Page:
Tuesday, February 19, 2008

Review: The Absolutely True Dairy of a Part Time Indian

by Sherman Alexie. Little, Brown &Co., 2007. This is successful author Alexie's first young adult novel and he has hit the ground running. I've been reading high praise for it for months so I was looking forward to getting my hands on it and none of the hype was overdone. It's great.

Junior Spirit is a fourteen year old boy living on the Spokane reservation in Washington state. He lives with his grandmother, father, mother and older sister in a family mired in generations of poverty and racism. He speaks with an honest, biting voice infused with humor and pain. His character is drawn from real life, as Alexie himself is Native American and grew up on a reservation in Washington. Junior is a budding cartoonist and the book is illustrated throughout with cartoons drawn by Ellen Forney. They appear to be drawn in black pen on lined paper torn out of a school notebook and perfectly match the tone of the text.

In spite of the deep pain expressed in The Absolutely True Diary of a Part-Time Indian I found myself laughing out loud over and over again. The way Junior explains it, Indians love to laugh and use their laughter to express and contain their deepest anger and anguish. Time after time, when tragedy arrives, Junior's response is to laugh. He tells about how his family celebrates Thanksgiving with a turkey, stuffing, mashed potatoes and all the trimmings. He says,
"I always think it's funny when Indians celebrate Thanksgiving. I mean, sure the Indians and Pilgrims were best friends during that first Thanksgiving, but a few years later, the Pilgrims were shooting Indians.
So I'm never quite sure why we eat turkey like everybody else.
"Hey dad," I said. "What do Indians have to be so thankful for?"
"We should give thanks that they didn't kill all of us."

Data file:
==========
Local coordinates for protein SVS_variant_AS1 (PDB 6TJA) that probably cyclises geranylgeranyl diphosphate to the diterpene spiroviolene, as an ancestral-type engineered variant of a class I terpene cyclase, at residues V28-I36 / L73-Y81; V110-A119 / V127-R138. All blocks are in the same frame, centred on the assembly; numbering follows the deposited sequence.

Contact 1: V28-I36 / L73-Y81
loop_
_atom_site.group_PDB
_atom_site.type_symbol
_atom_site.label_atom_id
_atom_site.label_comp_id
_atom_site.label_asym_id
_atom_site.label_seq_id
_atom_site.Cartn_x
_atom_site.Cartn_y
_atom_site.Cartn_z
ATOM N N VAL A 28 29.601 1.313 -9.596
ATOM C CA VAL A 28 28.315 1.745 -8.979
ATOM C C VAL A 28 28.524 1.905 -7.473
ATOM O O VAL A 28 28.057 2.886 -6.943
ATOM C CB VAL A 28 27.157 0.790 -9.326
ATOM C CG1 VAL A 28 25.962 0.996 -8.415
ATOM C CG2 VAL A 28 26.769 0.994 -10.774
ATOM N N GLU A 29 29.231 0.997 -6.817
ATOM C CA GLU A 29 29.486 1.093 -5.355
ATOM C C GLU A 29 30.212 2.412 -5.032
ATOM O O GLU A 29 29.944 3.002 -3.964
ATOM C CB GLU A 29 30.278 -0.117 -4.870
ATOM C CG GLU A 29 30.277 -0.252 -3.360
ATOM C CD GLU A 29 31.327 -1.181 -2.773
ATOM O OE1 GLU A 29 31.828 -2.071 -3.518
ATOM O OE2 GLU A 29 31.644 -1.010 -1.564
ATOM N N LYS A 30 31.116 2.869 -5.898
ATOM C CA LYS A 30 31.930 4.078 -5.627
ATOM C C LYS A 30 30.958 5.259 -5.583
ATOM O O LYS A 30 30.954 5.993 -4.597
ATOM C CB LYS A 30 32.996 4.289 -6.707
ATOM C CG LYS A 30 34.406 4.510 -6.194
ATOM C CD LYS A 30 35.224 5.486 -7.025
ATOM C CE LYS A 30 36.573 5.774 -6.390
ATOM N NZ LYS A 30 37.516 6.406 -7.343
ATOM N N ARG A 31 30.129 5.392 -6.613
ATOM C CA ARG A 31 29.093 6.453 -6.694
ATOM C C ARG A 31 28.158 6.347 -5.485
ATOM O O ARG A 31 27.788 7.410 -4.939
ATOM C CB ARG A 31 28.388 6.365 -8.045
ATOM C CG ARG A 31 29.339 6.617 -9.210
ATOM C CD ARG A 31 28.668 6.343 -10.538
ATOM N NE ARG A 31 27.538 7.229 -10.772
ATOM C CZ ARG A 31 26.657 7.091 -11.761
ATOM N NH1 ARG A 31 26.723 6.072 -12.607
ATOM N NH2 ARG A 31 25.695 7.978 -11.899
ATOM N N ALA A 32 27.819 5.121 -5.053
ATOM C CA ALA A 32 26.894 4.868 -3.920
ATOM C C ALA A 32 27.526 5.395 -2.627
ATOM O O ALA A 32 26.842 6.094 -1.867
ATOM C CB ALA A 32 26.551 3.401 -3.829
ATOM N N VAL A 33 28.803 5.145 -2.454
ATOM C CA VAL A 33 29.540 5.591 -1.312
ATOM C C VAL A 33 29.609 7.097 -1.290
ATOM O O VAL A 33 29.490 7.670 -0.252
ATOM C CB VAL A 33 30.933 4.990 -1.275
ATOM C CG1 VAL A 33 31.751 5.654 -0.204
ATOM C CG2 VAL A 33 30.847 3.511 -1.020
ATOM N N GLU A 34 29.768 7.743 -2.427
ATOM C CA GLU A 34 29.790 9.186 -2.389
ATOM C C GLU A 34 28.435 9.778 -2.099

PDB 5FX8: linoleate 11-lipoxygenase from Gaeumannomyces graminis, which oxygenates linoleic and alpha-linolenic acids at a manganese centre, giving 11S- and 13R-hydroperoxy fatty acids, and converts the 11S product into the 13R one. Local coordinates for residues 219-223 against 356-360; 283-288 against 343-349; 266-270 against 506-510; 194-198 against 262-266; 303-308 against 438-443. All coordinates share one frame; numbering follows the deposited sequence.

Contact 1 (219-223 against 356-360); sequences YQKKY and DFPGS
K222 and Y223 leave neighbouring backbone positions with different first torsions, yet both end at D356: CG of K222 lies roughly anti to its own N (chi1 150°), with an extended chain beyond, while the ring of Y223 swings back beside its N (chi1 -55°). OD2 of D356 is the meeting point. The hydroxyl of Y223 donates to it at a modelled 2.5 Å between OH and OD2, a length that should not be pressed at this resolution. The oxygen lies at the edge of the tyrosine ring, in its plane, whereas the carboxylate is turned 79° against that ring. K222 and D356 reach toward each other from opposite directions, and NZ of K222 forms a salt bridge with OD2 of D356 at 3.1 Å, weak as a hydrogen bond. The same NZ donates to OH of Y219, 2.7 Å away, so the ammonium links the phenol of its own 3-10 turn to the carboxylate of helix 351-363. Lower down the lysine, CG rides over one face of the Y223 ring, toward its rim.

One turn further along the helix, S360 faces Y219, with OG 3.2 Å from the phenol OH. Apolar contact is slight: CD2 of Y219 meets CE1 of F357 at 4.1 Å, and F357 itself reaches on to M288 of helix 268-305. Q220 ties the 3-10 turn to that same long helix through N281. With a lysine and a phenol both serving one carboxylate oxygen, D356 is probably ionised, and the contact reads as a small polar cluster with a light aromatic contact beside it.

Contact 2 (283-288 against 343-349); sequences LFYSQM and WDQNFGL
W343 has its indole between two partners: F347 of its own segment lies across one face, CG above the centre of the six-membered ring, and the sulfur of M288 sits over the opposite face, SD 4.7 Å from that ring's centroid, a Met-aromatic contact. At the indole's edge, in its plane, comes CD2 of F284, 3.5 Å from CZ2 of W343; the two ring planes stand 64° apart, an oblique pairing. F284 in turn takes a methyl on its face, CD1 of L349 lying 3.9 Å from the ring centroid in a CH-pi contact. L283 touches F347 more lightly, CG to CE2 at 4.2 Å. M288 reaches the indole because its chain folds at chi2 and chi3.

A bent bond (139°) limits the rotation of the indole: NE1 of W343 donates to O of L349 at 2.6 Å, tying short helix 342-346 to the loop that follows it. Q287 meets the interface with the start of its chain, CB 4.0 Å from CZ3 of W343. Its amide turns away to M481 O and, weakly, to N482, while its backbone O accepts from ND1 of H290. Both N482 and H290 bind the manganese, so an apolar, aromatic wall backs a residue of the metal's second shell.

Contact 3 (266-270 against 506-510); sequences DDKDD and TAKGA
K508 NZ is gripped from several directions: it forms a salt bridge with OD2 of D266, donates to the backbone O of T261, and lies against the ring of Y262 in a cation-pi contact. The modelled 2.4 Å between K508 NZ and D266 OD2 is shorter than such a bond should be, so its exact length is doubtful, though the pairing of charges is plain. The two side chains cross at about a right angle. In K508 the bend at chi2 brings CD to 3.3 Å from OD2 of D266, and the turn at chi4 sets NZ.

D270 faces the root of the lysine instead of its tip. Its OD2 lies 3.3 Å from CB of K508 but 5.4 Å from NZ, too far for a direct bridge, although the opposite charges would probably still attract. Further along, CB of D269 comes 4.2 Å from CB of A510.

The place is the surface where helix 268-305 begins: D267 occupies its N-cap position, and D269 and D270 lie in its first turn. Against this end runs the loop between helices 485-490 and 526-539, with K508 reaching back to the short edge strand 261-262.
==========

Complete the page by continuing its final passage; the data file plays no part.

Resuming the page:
We laughed like crazy. It was a good day."

Junior realizes he lives in a pretty hopeless place. One of his Indian school teachers comes to visit him after he gets in trouble at school. Mr. P. tells him to get out; get off the reservation, go find a place with hope. He starts crying as he tells Junior that he and every other adult on the reservation is defeated and hopeless, but Junior has a chance and he must take it before they defeat him too. When Junior later asks his parents who has the most hope they look at each other for a long moment and then both say, "White people." When Junior says he wants to transfer to the white high school they give him all the immediate arguments against it and let him knock them down. Then they find a way to send him and support him as best they can, scraping together just enough money to keep him there in cheap tennis shoes. Some days there is no gas money and Junior has to walk 22 miles to and from school.

Junior speaks with the candor about all the things 14 year old boys are concerned with. In some places it is a little to much information for my interests. Since I am a middle aged librarian lady I imagine those are some of the spots that teenagers will like the best. I found Junior's direct way of speaking about racism, poverty, alcoholism, anger, sadness, loss and desperate hope to be inspiring and encouraging. As hard as the sadness is in this book, the poetry of Alexie's writing brings it as alive as an afternoon with your best friend.

Other reviews:
LA Times
New York Times
National Book Award winner, 2007

Best Book list hits:

Kirkus Young-Adult (2007)
PW's Best Books of the Year (2007)
SLJ Best Books (2007)
YALSA Best Books for Young Adults (2007)
YALSA Top Ten Best Books for Young Adults (2007)


Susan T. said...

This was one of my favorite books (in all categories, not just kids') last year. Nice review, Cloudscome!

Shelley said...

I love his stuff and will look forward to reading this even more having read your review. Thanks.